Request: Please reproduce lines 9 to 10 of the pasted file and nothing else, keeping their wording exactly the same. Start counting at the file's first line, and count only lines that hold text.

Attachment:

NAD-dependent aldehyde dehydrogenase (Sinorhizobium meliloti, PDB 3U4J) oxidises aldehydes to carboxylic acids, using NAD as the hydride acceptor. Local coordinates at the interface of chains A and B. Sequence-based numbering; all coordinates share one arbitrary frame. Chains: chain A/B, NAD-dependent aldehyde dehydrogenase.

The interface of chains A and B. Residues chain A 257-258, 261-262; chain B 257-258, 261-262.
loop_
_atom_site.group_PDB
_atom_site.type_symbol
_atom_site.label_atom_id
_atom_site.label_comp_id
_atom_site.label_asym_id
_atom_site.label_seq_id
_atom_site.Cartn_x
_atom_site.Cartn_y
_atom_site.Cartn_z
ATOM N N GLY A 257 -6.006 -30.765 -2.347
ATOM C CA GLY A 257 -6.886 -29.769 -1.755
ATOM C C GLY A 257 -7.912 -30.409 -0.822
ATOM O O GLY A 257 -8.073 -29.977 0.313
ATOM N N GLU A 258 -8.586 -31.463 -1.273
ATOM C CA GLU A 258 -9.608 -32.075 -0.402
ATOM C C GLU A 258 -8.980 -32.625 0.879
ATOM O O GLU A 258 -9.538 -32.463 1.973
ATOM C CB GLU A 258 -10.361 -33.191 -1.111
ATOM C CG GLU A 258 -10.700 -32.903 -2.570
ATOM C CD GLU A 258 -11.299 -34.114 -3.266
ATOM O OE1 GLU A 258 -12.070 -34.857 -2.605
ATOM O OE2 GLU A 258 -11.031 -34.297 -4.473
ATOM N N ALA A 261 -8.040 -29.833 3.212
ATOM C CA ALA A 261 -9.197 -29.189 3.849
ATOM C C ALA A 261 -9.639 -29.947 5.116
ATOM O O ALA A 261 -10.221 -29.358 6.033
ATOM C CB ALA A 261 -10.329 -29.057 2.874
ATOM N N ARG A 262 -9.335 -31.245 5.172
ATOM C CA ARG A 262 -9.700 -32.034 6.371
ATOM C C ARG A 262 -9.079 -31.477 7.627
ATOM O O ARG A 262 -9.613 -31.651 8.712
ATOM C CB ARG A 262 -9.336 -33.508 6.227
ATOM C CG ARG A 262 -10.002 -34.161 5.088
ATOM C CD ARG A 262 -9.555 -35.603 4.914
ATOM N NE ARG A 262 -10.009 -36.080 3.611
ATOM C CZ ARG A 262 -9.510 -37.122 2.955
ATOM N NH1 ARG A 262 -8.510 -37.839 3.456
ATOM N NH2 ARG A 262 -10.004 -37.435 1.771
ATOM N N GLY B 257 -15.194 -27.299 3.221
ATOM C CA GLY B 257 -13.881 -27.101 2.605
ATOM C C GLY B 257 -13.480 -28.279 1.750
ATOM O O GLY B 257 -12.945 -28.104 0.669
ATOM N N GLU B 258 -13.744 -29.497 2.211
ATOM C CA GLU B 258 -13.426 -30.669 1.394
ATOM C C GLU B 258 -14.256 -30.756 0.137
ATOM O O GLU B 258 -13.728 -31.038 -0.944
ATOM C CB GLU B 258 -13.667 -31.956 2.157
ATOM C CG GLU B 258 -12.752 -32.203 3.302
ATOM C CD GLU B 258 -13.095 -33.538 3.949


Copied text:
_atom_site.label_seq_id
_atom_site.Cartn_x